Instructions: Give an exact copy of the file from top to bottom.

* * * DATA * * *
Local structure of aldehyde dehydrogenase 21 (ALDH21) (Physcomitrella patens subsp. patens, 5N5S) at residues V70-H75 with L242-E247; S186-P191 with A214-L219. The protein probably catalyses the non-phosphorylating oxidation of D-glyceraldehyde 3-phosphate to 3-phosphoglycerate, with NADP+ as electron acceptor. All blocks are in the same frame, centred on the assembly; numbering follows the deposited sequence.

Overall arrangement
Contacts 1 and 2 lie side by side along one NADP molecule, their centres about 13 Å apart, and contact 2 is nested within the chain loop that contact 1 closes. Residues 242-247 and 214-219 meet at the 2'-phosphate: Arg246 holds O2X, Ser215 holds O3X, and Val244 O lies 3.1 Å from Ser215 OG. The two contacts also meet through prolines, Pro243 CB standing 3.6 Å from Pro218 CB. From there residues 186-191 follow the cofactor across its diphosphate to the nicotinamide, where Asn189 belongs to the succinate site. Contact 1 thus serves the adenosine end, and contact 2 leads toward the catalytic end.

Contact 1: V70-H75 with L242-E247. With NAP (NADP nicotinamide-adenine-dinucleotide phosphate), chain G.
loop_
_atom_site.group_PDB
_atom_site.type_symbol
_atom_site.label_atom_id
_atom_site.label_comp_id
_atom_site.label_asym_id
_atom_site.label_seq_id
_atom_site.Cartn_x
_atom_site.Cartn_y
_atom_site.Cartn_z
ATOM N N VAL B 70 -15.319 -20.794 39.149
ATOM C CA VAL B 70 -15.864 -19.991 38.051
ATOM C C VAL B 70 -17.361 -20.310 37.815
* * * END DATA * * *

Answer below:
Local structure of aldehyde dehydrogenase 21 (ALDH21) (Physcomitrella patens subsp. patens, 5N5S) at residues V70-H75 with L242-E247; S186-P191 with A214-L219. The protein probably catalyses the non-phosphorylating oxidation of D-glyceraldehyde 3-phosphate to 3-phosphoglycerate, with NADP+ as electron acceptor. All blocks are in the same frame, centred on the assembly; numbering follows the deposited sequence.

Overall arrangement
Contacts 1 and 2 lie side by side along one NADP molecule, their centres about 13 Å apart, and contact 2 is nested within the chain loop that contact 1 closes. Residues 242-247 and 214-219 meet at the 2'-phosphate: Arg246 holds O2X, Ser215 holds O3X, and Val244 O lies 3.1 Å from Ser215 OG. The two contacts also meet through prolines, Pro243 CB standing 3.6 Å from Pro218 CB. From there residues 186-191 follow the cofactor across its diphosphate to the nicotinamide, where Asn189 belongs to the succinate site. Contact 1 thus serves the adenosine end, and contact 2 leads toward the catalytic end.

Contact 1: V70-H75 with L242-E247. With NAP (NADP nicotinamide-adenine-dinucleotide phosphate), chain G.
loop_
_atom_site.group_PDB
_atom_site.type_symbol
_atom_site.label_atom_id
_atom_site.label_comp_id
_atom_site.label_asym_id
_atom_site.label_seq_id
_atom_site.Cartn_x
_atom_site.Cartn_y
_atom_site.Cartn_z
ATOM N N VAL B 70 -15.319 -20.794 39.149
ATOM C CA VAL B 70 -15.864 -19.991 38.051
ATOM C C VAL B 70 -17.361 -20.310 37.815